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Foot Joint Seen for the First Time

Bone, Muscle & Joint Health Bone, Muscle & Joint Health

The bones of the foot need to be extremely flexible allowing the foot to point, twist and flex; and in other positions also need to be absolutely rigid, such as pushing off or jumping to protect the ankle from being sprained, or worse, broken. The key to this ability is the subtalar joint, below the ankle, which until now, doctors couldn’t see rotating while standing.

Ankle sprains are one of the commonest reasons for people to attend Accident and Emergency departments. In most cases, the subtalar joint is also injured but, it is hidden, causing challenges for physicians to diagnose sprains, which often leads to long-term ankle instability. If left untreated, an injury to the subtalar joint can lead to flat feet and even arthritis.

The study used standing CT scans and sophisticated image analysis to better understand how the subtalar joint works in eight men and women in three different positions.

“This is the first time this technique has been used in humans,” said study lead author Dr. Gianluca Tozzi. “It is non-invasive and gives clinicians a perfect view of a patient’s subtalar joint motion under full weight-bearing, making it possible for the first time to determine the joint’s center of rotation which, in turn, opens the possibility of much-improved design of joint replacements.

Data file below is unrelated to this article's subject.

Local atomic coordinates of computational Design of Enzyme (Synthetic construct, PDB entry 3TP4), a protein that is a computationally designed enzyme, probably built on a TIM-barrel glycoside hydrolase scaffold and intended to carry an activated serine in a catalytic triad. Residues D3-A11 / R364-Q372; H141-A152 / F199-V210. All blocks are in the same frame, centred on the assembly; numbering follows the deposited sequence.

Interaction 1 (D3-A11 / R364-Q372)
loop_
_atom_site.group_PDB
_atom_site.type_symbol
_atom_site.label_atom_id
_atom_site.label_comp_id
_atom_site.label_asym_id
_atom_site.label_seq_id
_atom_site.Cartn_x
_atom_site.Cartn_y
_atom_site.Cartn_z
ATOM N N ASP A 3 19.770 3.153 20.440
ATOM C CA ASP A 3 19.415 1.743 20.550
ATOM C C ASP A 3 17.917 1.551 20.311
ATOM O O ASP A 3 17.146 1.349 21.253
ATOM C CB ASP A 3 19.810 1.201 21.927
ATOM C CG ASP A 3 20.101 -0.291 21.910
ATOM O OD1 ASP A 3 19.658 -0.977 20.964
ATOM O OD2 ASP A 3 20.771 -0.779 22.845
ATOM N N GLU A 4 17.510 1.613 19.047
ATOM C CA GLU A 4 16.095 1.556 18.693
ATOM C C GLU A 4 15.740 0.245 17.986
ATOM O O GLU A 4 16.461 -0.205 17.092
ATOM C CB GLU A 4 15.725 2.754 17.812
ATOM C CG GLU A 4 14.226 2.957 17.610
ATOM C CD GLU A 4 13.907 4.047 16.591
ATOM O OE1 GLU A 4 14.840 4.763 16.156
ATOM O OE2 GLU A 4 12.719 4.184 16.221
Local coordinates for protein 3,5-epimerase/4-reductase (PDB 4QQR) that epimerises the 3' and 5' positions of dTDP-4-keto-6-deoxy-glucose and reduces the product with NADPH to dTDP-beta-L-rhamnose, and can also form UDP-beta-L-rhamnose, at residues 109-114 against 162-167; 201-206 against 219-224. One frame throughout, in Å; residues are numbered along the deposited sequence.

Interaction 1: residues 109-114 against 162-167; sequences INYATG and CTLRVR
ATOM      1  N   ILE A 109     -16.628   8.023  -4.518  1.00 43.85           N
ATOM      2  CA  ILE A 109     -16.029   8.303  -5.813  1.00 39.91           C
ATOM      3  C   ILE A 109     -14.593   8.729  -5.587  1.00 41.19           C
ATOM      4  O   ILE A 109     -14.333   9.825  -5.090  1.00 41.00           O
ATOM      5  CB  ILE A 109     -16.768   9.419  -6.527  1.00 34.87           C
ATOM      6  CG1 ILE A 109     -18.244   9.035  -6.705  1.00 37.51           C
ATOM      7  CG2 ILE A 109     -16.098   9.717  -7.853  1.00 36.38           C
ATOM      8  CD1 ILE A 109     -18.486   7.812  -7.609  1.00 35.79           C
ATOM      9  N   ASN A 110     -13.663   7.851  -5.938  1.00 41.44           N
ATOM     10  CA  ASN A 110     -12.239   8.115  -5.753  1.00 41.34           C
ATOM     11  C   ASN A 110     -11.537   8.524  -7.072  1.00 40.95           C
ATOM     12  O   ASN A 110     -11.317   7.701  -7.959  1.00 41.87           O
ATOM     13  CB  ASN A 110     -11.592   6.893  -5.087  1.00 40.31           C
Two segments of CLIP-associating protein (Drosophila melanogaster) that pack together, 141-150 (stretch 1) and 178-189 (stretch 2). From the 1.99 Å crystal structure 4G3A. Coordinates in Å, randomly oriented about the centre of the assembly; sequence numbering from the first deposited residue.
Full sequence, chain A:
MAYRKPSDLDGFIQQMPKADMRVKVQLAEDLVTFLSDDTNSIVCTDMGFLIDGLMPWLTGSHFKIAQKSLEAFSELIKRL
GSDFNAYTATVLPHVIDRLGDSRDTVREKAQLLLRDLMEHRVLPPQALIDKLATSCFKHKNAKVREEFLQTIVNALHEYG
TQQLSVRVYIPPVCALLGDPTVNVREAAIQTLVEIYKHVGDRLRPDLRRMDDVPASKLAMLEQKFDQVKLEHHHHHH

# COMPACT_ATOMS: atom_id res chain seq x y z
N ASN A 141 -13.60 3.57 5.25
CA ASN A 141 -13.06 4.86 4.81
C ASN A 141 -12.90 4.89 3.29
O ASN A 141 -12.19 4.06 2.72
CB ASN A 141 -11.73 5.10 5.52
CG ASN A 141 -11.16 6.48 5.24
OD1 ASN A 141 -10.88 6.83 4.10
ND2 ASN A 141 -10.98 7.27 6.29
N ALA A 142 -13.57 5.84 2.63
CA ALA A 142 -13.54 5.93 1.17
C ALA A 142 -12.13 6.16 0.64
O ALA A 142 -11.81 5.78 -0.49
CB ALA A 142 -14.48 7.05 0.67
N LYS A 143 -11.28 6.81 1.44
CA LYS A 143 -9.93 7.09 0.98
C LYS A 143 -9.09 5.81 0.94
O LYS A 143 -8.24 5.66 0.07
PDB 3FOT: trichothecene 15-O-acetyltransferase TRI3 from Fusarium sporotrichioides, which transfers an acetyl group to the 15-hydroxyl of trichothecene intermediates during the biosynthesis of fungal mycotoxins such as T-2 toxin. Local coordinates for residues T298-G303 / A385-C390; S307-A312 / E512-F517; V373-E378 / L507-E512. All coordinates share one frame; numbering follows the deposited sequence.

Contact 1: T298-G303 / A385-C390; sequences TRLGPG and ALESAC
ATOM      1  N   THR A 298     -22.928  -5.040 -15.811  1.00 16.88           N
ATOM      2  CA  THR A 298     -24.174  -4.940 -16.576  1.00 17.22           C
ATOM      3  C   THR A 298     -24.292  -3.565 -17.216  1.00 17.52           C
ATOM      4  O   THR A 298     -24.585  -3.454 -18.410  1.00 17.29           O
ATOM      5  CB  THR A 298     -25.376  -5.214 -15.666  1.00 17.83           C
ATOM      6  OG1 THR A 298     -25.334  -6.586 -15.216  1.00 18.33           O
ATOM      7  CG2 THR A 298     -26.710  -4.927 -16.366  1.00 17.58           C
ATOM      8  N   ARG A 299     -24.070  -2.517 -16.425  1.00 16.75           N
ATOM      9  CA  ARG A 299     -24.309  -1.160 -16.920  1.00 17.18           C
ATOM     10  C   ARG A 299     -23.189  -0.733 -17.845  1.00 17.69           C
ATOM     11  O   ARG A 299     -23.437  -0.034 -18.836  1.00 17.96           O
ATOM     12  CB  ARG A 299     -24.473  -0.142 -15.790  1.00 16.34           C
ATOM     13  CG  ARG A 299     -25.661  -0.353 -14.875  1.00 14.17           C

“Being able to see the subtalar joint in action is made possible by a combination of 3D imaging (computed tomography) and digital volume correlation,” he added. “The technology has a huge potential to be expanded, allowing doctors to see any strain in the bone, greatly improving clinical diagnosis.”

Study co-author, orthopedic surgeon Andrew Goldberg explained that currently, surgery for arthritis usually involves joining the bones together making them stiff in a procedure known as joint fusion. While this is a successful procedure to treat pain, it does remove a mobile joint which can lead to stiffness and long-term wear of other joints that have to pick up the slack.

“No one has ever been able to replace this complex joint. This new research helps us to better understand the complex biomechanics of the foot and could pave the way for new treatments that just aren’t currently available,” he commented.


Fernandez, MP, et al. “Centre of Rotation of the Human Subtalar Joint Using Weight-Bearing Clinical Computed Tomography.” Scientific Reports, 2020; 10 (1) DOI: 10.1038/s41598-020-57912-z